Thematic Focus Clustering, Development Cooperation, Economic Cooperation, Research & Innovation, Technology Transfer & Exchange, Health, Social Affairs, Sports, Capacity Building, Cooperation Networks, Institutional Cooperation
Funding area EU Member States
Overseas Countries and Territories (OCTs)
United States of America
Origin of Applicant EU Member States
Overseas Countries and Territories (OCTs)
United States of America
Eligible applicants Education and Training Centres, Federal State / Region / City / Municipality / Local Authority, Research Institution, Lobby Group / Professional Association / Trade Union, International Organization, Small and Medium Sized Enterprises, SMEs (between 10 and 249 employees), Microenterprises (fewer than 10 employees), NGO / NPO, Public Services, National Government, Other, Start Up Company, University, Enterprise (more than 250 employees or not defined), Association
Applicant details

eligible non-EU countries:

  • countries associated to Horizon Europe
At the date of the publication of the work programme, there are no countries associated to Horizon Europe. Considering the Union’s interest to retain, in principle, relations with the countries associated to Horizon 2020, most third countries associated to Horizon 2020 are expected to be associated to Horizon Europe with an intention to secure uninterrupted continuity between Horizon 2020 and Horizon Europe. In addition, other third countries can also become associated to Horizon Europe during the programme. For the purposes of the eligibility conditions, applicants established in Horizon 2020 Associated Countries or in other third countries negotiating association to Horizon Europe will be treated as entities established in an Associated Country, if the Horizon Europe association agreement with the third country concerned applies at the time of signature of the grant agreement.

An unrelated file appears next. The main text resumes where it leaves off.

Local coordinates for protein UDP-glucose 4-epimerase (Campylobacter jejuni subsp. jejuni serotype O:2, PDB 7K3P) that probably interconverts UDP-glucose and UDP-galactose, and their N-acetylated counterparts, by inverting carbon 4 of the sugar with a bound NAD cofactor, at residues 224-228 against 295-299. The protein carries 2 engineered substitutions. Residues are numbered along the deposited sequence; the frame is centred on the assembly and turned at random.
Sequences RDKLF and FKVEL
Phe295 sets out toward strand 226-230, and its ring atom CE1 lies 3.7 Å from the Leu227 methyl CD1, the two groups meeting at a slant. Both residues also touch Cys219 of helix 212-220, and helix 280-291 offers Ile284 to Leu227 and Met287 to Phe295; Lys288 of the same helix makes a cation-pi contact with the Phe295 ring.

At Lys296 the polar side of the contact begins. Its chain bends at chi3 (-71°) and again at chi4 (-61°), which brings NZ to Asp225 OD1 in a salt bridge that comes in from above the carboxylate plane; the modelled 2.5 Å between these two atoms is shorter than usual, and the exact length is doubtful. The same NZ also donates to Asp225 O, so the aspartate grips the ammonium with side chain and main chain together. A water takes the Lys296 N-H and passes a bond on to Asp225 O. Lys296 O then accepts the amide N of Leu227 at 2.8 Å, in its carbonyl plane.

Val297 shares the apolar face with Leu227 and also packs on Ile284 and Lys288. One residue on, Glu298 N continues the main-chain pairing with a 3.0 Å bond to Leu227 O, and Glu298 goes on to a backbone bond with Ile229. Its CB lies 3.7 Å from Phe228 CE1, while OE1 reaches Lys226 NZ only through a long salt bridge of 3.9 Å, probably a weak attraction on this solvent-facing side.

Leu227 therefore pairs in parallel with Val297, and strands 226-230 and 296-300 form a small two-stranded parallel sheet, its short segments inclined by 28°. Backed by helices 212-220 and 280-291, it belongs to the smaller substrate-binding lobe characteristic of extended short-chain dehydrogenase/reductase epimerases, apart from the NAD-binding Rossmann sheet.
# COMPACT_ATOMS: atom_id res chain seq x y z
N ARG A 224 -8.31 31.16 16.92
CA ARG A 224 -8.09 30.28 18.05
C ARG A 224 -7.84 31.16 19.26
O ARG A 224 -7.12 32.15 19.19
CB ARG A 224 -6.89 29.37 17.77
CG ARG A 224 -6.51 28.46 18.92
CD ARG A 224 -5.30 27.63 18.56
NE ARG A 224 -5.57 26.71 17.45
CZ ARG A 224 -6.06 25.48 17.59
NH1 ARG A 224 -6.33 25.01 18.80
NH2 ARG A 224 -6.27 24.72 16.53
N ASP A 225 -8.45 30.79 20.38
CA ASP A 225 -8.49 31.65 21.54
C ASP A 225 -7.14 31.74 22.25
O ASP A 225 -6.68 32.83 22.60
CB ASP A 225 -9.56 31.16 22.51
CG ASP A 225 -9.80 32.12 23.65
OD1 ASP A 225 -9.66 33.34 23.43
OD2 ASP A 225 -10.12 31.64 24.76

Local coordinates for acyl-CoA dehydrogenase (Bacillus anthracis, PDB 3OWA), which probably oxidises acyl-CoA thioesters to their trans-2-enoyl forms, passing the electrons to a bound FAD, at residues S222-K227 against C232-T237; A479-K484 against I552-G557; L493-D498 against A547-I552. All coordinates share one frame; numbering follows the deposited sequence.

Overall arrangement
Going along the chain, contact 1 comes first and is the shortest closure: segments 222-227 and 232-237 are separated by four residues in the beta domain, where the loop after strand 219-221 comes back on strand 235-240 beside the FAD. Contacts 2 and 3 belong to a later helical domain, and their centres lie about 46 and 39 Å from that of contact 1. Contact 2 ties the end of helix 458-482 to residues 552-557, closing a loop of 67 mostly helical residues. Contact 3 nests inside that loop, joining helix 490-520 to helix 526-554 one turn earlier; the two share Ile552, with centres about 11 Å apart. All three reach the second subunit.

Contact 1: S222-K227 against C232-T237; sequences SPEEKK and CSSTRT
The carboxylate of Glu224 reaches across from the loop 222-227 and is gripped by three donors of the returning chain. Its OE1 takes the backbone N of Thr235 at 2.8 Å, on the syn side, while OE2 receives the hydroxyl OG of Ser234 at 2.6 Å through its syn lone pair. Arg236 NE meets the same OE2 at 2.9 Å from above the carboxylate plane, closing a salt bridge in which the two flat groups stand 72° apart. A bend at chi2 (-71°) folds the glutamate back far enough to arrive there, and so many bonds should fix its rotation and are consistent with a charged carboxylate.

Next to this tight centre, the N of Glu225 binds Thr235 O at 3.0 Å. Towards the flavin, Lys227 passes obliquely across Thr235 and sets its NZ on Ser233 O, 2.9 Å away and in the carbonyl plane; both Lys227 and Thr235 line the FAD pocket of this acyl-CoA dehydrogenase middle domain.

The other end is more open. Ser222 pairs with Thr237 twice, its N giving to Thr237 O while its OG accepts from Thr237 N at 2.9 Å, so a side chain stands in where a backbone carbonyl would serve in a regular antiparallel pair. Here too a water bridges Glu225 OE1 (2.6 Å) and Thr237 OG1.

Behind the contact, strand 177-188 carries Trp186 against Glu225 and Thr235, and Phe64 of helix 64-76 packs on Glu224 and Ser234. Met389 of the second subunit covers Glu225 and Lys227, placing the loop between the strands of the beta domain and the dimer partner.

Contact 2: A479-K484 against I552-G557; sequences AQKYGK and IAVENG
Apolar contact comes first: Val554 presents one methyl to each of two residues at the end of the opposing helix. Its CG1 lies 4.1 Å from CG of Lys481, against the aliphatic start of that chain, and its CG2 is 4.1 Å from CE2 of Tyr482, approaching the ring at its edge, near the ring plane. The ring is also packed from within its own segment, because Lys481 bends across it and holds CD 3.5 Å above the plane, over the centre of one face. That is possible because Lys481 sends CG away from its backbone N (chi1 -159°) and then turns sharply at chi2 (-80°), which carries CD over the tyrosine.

• low-and middle-income countries

Legal entities which are established in countries not listed above will be eligible for funding if provided for in the specific call conditions, or if their participation is considered essential for implementing the action by the granting authority.

Specific cases:

  • Affiliated entities - Affiliated entities are eligible for funding if they are established in one of the countries listed above.
  • EU bodies - Legal entities created under EU law may also be eligible to receive funding, unless their basic act states otherwise.
  • International organisations - International European research organisations are eligible to receive funding. Unless their participation is considered essential for implementing the action by the granting authority, other international organisations are not eligible to receive funding. International organisations with headquarters in a Member State or Associated Country are eligible to receive funding for ‘Training and mobility’actions and when provided for in the specific call conditions.
Project Partner Yes
Project Partner Details

Unless otherwise provided for in the specific call conditions , legal entities forming a consortium are eligible to participate in actions provided that the consortium includes:

  • at least one independent legal entity established in a Member State;and
  • at least two other independent legal entities, each established in different Member States or Associated Countries.
In recognition of the opening of the US National Institutes of Health’s programmes to European researchers, any legal entity established in the United States of America is eligible to receive Union funding to support its participation in projects funded under the Health cluster.
Further info

Proposal page limits and layout:

The application form will have two parts:

  • Part A to be filled in directly online  (administrative information, summarised budget, call-specific questions, etc.)
  • Part B to be downloaded from the Portal submission system, completed and re-uploaded as a PDF in the system

Page limit - Part B: 45 pages

Type of Funding Grants
Financial details
Expected EU contribution per projectThe Commission estimates that an EU contribution of around EUR 7.00 million would allow these outcomes to be addressed appropriately. Nonetheless, this does not preclude submission and selection of a proposal requesting different amounts.
Indicative budgetThe total indicative budget for the topic is EUR 35.00 million.
Typ of ActionResearch and Innovation Actions (RIA)
Funding rate100%
Submission Proposals must be submitted electronically via the Funding & Tenders Portal Electronic Submission System. Paper submissions are NOTpossible.